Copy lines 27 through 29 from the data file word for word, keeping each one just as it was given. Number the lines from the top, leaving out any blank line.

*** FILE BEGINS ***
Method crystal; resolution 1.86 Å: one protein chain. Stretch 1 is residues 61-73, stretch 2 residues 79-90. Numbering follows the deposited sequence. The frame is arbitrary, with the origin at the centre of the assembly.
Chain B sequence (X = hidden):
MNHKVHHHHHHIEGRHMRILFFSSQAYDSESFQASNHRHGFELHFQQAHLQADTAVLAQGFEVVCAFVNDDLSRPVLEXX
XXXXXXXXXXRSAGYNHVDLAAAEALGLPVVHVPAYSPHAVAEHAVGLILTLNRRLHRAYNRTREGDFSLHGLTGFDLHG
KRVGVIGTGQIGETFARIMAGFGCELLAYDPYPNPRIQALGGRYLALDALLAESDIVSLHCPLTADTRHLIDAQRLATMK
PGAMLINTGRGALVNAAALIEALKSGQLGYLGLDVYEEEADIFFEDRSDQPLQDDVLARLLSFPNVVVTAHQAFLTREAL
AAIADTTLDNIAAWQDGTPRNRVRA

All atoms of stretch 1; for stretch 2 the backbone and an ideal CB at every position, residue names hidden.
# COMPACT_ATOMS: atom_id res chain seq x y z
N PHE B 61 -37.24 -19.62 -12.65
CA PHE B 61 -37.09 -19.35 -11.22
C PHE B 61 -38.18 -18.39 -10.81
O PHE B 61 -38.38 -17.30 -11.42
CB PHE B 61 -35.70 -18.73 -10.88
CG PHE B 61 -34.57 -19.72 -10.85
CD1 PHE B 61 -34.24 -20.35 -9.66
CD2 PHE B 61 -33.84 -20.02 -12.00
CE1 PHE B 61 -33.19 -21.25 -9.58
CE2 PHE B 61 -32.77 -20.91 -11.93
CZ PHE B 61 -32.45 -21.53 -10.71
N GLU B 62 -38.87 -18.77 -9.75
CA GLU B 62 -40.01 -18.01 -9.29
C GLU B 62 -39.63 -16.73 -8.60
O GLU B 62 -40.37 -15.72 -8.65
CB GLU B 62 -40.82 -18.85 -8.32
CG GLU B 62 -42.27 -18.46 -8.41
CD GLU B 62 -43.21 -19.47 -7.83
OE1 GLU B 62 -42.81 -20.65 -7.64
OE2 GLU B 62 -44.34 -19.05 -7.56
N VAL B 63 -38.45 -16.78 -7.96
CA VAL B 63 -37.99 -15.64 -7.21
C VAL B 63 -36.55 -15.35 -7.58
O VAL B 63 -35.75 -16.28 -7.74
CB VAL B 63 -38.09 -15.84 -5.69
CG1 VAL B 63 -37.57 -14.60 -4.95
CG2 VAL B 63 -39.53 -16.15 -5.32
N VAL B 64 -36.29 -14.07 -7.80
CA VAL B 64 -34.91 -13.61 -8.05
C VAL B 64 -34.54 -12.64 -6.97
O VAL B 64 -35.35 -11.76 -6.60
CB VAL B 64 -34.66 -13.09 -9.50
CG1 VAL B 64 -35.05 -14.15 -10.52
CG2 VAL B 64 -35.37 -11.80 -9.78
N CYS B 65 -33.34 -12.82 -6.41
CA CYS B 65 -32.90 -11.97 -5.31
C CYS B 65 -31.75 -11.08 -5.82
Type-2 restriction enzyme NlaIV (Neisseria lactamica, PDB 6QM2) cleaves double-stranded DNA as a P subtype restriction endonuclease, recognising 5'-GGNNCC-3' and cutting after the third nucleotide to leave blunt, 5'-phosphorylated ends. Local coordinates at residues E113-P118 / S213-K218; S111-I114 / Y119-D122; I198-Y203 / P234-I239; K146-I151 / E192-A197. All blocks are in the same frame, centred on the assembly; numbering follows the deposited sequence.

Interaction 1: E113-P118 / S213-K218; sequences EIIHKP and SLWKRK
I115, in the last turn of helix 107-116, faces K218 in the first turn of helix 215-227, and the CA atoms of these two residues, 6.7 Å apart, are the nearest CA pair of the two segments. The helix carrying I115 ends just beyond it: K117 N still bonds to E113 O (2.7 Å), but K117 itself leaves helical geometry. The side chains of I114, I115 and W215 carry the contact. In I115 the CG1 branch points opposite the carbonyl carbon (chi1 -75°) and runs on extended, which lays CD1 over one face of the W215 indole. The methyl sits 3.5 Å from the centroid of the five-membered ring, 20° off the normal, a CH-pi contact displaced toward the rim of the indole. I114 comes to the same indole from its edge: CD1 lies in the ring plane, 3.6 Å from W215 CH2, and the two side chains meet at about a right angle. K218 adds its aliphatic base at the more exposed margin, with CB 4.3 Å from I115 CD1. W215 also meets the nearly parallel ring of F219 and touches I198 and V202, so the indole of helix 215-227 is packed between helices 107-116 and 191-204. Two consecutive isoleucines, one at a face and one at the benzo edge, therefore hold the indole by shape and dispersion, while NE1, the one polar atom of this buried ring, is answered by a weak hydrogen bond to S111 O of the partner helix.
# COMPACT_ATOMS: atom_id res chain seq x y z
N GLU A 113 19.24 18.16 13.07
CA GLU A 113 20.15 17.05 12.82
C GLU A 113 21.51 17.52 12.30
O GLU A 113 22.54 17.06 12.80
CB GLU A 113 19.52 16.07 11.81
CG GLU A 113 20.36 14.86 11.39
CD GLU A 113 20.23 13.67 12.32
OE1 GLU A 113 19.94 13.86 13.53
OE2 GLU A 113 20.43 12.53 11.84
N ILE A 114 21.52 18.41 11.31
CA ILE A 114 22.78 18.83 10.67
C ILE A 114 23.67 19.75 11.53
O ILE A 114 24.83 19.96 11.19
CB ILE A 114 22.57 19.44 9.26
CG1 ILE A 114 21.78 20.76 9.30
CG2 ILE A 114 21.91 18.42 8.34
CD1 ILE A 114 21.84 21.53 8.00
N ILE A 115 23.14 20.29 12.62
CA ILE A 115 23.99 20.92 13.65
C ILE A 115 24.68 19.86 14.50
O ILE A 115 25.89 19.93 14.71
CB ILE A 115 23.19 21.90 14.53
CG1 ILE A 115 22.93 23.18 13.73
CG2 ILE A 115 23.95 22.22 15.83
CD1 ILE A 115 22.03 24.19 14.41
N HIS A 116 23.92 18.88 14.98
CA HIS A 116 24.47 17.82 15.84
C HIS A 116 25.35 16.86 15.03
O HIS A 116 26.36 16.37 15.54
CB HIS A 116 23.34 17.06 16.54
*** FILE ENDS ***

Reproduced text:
CD GLU B 62 -43.21 -19.47 -7.83
OE1 GLU B 62 -42.81 -20.65 -7.64
OE2 GLU B 62 -44.34 -19.05 -7.56